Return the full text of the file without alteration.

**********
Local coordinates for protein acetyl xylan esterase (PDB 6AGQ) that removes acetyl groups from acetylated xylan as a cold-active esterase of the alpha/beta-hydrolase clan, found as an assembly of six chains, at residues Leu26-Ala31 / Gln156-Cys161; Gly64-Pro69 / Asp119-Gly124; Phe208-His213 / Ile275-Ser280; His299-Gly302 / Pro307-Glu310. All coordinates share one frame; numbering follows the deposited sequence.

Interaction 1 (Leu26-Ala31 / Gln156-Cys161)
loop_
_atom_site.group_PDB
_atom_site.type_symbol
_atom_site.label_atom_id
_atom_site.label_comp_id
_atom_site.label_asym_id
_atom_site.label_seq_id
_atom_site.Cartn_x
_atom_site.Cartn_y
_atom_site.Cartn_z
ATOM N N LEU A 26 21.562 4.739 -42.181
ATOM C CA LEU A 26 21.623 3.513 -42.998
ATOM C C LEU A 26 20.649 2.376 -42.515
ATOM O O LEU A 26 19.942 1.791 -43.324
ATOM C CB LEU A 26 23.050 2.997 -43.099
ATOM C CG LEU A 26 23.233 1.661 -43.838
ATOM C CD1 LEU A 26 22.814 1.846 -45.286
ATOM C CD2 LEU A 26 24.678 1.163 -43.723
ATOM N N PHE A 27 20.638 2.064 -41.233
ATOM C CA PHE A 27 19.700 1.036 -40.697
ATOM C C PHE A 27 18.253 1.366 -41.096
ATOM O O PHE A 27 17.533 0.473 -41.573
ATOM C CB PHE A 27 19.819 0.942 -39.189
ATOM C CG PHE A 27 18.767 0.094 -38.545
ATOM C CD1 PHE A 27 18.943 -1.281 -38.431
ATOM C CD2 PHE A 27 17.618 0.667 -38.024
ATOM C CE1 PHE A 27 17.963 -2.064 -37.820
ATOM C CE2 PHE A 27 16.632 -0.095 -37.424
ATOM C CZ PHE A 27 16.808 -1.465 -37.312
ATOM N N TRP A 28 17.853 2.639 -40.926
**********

Local coordinates for protein acetyl xylan esterase (PDB 6AGQ) that removes acetyl groups from acetylated xylan as a cold-active esterase of the alpha/beta-hydrolase clan, found as an assembly of six chains, at residues Leu26-Ala31 / Gln156-Cys161; Gly64-Pro69 / Asp119-Gly124; Phe208-His213 / Ile275-Ser280; His299-Gly302 / Pro307-Glu310. All coordinates share one frame; numbering follows the deposited sequence.

Interaction 1 (Leu26-Ala31 / Gln156-Cys161)
loop_
_atom_site.group_PDB
_atom_site.type_symbol
_atom_site.label_atom_id
_atom_site.label_comp_id
_atom_site.label_asym_id
_atom_site.label_seq_id
_atom_site.Cartn_x
_atom_site.Cartn_y
_atom_site.Cartn_z
ATOM N N LEU A 26 21.562 4.739 -42.181
ATOM C CA LEU A 26 21.623 3.513 -42.998
ATOM C C LEU A 26 20.649 2.376 -42.515
ATOM O O LEU A 26 19.942 1.791 -43.324
ATOM C CB LEU A 26 23.050 2.997 -43.099
ATOM C CG LEU A 26 23.233 1.661 -43.838
ATOM C CD1 LEU A 26 22.814 1.846 -45.286
ATOM C CD2 LEU A 26 24.678 1.163 -43.723
ATOM N N PHE A 27 20.638 2.064 -41.233
ATOM C CA PHE A 27 19.700 1.036 -40.697
ATOM C C PHE A 27 18.253 1.366 -41.096
ATOM O O PHE A 27 17.533 0.473 -41.573
ATOM C CB PHE A 27 19.819 0.942 -39.189
ATOM C CG PHE A 27 18.767 0.094 -38.545
ATOM C CD1 PHE A 27 18.943 -1.281 -38.431
ATOM C CD2 PHE A 27 17.618 0.667 -38.024
ATOM C CE1 PHE A 27 17.963 -2.064 -37.820
ATOM C CE2 PHE A 27 16.632 -0.095 -37.424
ATOM C CZ PHE A 27 16.808 -1.465 -37.312
ATOM N N TRP A 28 17.853 2.639 -40.926